Cong sees Jammu as route to govt formation
In politically vertically split Kashmir region, the route for forming the government is from the Jammu region. It was first identified by former chief minister and People Democratic Power (PDP) patron Mufti Mohammad Sayeed but was made categorically clear by PCC president Prof Saifuddin Soz on Sunday.india Updated: Apr 08, 2013 20:36 IST
In politically vertically split Kashmir region, the route for forming the government is from the Jammu region. It was first identified by former chief minister and People Democratic Power (PDP) patron Mufti Mohammad Sayeed but was made categorically clear by PCC president Prof Saifuddin Soz on Sunday.
Addressing his first political rally after being reappointed as the Pradesh Congress Committee (PCC) president Soz on Sunday said while the Congress had made considerable gains in Kashmir and had a presence in Ladakh, it's Jammu which remained the bastion of the party and it held the key in the next general elections.
Post 2002, the PDP had ended the hegemony of the National Conference by splitting the polity vertically, and has been gradually but consistently expanding its political landscape. It increased its tally from 17 in 2002 to 21 in 2008, though it couldn't form the government. As the pre-Independence party, though its nomenclature was different then, NC does stand its ground there.
The two mainly Valley-based parties had to rope in the Congress in 2002 and 2008 to form a government. Even though, the party (Congress) was crucial to the government formation, it continued to be perceived as playing a role of second fiddle, though Azad did become chief minister eventually.
It's probably for the first time since 1983, when it won 23 seats in the assembly that has a strength of 75, though NC which then single handedly ruled Kashmir got 45 seats, the party sees an opportunity to make a sweep in the elections from the Jammu region.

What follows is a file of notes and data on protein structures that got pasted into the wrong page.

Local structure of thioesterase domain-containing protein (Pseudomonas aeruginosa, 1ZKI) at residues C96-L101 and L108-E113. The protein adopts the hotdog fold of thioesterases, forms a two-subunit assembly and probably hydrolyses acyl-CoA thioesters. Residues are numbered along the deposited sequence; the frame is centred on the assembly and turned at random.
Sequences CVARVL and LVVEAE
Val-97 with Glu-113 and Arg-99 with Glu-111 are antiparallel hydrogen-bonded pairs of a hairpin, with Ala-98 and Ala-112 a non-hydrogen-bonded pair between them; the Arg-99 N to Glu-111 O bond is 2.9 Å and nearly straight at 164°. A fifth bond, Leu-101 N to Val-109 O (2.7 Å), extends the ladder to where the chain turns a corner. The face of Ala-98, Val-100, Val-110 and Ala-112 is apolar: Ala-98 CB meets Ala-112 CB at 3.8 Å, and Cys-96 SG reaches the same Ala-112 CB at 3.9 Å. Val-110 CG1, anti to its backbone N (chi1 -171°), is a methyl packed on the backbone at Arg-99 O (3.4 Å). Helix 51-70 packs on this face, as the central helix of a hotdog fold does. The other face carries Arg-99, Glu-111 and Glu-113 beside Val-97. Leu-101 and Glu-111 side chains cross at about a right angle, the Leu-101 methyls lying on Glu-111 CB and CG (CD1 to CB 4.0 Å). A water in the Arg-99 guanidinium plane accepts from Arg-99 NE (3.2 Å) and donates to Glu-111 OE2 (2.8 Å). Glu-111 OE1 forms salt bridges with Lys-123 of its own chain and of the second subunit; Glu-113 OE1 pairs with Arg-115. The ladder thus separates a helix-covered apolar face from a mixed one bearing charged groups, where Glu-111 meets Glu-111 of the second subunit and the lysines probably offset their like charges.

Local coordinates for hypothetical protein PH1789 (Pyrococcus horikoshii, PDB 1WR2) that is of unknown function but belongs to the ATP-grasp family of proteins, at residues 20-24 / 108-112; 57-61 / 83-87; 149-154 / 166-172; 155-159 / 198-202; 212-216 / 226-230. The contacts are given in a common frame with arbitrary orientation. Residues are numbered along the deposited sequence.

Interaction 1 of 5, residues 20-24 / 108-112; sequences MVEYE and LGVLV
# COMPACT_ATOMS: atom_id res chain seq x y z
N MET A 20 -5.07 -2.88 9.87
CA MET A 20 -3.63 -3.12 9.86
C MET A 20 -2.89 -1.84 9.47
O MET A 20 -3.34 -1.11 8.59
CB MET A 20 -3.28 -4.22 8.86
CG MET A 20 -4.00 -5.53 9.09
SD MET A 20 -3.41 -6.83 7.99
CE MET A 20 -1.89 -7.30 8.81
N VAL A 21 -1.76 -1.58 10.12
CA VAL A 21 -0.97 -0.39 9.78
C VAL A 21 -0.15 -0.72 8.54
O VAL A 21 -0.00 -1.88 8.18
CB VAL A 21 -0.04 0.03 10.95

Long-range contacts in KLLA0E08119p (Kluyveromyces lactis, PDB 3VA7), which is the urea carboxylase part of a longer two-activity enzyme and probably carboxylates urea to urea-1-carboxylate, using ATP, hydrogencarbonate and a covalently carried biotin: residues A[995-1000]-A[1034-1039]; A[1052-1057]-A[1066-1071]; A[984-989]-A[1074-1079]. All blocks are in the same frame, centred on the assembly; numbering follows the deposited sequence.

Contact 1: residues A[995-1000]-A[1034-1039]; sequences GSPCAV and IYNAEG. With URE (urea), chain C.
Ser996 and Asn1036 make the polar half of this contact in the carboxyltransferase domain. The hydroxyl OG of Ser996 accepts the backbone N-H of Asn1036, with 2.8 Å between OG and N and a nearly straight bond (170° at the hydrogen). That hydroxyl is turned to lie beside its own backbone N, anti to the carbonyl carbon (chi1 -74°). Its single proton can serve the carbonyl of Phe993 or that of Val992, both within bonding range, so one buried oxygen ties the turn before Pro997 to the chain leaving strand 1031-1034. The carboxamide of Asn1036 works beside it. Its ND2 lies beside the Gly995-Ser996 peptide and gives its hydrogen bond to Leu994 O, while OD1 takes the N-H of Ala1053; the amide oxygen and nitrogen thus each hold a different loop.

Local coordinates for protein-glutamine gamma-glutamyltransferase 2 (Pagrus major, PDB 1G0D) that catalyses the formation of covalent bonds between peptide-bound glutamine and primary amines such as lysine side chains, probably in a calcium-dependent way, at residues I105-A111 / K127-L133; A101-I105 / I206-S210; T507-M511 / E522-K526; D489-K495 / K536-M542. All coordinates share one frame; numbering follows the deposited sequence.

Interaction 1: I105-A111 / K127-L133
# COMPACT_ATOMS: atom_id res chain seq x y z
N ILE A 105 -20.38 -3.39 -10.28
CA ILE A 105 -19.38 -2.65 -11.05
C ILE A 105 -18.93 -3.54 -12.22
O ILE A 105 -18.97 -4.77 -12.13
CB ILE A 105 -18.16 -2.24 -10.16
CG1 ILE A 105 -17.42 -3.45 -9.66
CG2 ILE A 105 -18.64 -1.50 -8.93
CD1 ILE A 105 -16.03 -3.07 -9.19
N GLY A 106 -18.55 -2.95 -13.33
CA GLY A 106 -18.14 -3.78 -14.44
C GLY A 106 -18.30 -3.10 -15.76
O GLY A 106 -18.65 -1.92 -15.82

The BJP which had just two MLAs in 2002 had meteoritic rise in 2008 - riding on the wave of the Amarnath agitation. It raised its tally to 11, mainly by eating into Congress votes, as its number was reduced to 17.
The BJP had come down sharply in the same manner it had risen. The party high command had expelled its seven MLAs and with the public sentiment deeply hurt by the action of its MLAs (read expelled) it would be a political miracle if the party is able to retain the four seats, which its official candidates represents.
The Panthers Party despite all its efforts hasn't been able to expand itself. Though the PDP is making every possible attempt (read hard work) to make inroads here and is also getting response - a marked shift from 2008 scene - but translating public response into votes will not be that easy.
The Congress does see a political goldmine for itself in the Jammu region with weakening of the BJP and doesn't see much resistance from either the PDP or the NC here.
In Kashmir, where party got only three seats in the last elections, the party did enough spadework and it generated response, but it did suffer reverses after the hanging of Afzal Guru. Though, even after that Soz had attended five meetings of panchs there.
It was for the first time post 1975 that the Congress had virtual sweep in Jammu in 1983, even then it couldn't form the government as the NC had much larger number. But this time around, the party sees the same situation but with an important rider: NC doesn't single handedly rule the Valley now.
After 2008 elections results, Azad had said: "It's not the Congress but the Jammu that has lost." PCC president now feels Jammu will not let itself fail again in 2014.